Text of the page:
Upon completion of the chapter, the reader will be able to:
Explain the routes of transmission for HIV and its natural disease progression.
Identify typical and atypical signs and symptoms of acute and chronic HIV infection.
Identify the desired therapeutic outcomes for patients with HIV infection.
Recommend appropriate first-line pharmacotherapy interventions for patients with HIV infection.
Recommend appropriate second-line pharmacotherapy interventions for patients with HIV infection.
Describe the components of a monitoring plan to assess effectiveness and adverse effects of pharmacotherapy for HIV infection.
Educate patients about the disease state, appropriate lifestyle modifications, and drug therapy required for effective treatment.
Human immunodeficiency virus type is the major cause of AIDS. HIV primarily targets CD4+ lymphocytes, which are critical to proper immune system function. If left untreated, patients experience a prolonged asymptomatic period followed by rapid, progressive immunodeficiency. Therefore, most complications experienced by patients with AIDS involve opportunistic infections and cancers. AIDS occurs when a patient with HIV has a CD4 cell count below 200 cells/mm3 (200 × 106/L), a CD4 cell percentage of total lymphocytes less than 14% (0.14), or one of the Centers for Disease Control (CDC) AIDS defining conditions.1
EPIDEMIOLOGY AND ETIOLOGY
HIV is primarily transmitted by sexual contact, by contact with blood or blood products, and from mother to child during gestation, delivery, or breast-feeding. Although the global incidence of HIV has fallen 33% since 2001, HIV prevalence has increased, largely due to life-extending antiretroviral therapy. Combination antiretroviral therapy (cART) has increased both the length and quality of life for HIV-infected patients, however, to date, there are no treatments that eradicate HIV from the body.2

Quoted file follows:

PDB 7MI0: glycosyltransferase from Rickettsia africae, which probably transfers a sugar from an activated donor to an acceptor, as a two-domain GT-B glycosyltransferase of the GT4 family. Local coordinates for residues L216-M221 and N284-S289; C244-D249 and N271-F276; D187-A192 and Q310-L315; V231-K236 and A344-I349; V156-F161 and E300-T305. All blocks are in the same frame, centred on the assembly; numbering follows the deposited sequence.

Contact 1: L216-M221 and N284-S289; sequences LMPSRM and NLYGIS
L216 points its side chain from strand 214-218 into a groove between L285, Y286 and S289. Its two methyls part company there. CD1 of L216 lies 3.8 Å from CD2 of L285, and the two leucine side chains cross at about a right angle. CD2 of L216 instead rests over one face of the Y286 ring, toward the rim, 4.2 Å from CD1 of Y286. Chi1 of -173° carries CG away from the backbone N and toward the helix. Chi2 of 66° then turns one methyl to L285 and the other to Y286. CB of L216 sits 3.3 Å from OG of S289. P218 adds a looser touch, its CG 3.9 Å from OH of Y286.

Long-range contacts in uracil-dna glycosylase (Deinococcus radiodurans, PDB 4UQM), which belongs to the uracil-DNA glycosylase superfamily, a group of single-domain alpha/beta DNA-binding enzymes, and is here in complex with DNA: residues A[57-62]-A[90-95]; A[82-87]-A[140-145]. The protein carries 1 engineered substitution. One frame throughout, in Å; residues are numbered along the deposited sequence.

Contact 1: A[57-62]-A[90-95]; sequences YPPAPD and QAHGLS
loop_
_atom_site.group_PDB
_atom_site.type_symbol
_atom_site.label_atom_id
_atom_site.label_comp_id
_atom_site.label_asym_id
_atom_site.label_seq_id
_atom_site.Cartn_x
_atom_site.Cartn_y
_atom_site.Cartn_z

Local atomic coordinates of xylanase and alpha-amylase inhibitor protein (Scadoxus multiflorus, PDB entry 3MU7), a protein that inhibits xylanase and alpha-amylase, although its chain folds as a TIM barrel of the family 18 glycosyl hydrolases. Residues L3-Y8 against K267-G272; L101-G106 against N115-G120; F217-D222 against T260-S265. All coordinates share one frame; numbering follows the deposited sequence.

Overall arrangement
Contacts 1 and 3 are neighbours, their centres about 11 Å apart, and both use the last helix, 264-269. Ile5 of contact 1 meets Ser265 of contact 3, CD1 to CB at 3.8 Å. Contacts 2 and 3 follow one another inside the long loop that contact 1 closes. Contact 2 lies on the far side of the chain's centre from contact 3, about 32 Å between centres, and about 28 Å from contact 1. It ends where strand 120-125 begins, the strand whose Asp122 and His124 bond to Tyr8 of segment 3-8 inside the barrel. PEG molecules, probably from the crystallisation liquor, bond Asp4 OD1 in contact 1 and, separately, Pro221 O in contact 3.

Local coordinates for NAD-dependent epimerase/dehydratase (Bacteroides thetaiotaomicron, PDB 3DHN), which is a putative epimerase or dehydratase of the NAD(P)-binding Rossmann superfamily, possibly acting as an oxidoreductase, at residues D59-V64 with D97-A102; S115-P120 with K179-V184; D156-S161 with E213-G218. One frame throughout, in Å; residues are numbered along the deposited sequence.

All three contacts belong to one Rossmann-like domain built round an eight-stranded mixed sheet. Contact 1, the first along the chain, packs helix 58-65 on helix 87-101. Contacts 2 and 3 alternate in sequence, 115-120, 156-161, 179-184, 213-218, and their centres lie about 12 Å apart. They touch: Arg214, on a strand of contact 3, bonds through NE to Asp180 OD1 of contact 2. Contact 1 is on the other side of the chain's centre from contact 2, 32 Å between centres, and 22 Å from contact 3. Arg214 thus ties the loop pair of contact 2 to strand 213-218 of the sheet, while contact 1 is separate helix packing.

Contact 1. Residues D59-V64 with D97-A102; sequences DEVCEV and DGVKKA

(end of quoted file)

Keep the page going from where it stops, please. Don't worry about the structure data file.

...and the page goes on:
As of 2012, approximately 35.3 million people are infected with HIV worldwide. Approximately 70% of these cases are in Sub-Saharan Africa, with a prevalence of approximately 5%. Central Asia, Eastern Europe, North Africa, and the Middle East are also seeing rapidly rising infection rates.2
In 2012 alone, approximately 1.6 million people worldwide died from AIDS and 2.3 million people were newly infected with HIV. Most of these infections were acquired through heterosexual transmission. As of December 2012, women accounted for 45.6% of all people living with HIV worldwide. Young adults, aged 15 to 24 years, accounted for approximately 39% of new HIV infections worldwide.2
In the United States, at the end of 2011, an estimated 1.2 million persons (aged 13 years or older) were living with HIV/AIDS. Approximately 14% of these are undiagnosed and unaware of their HIV infection and could be unknowingly transmitting the virus to others.3
In 2010, HIV/AIDS rates for African American men were six times those for white men and twice that for Hispanic males, representing 44% and 21% of cases, respectively. Although HIV/AIDS rates in African American women dropped by ...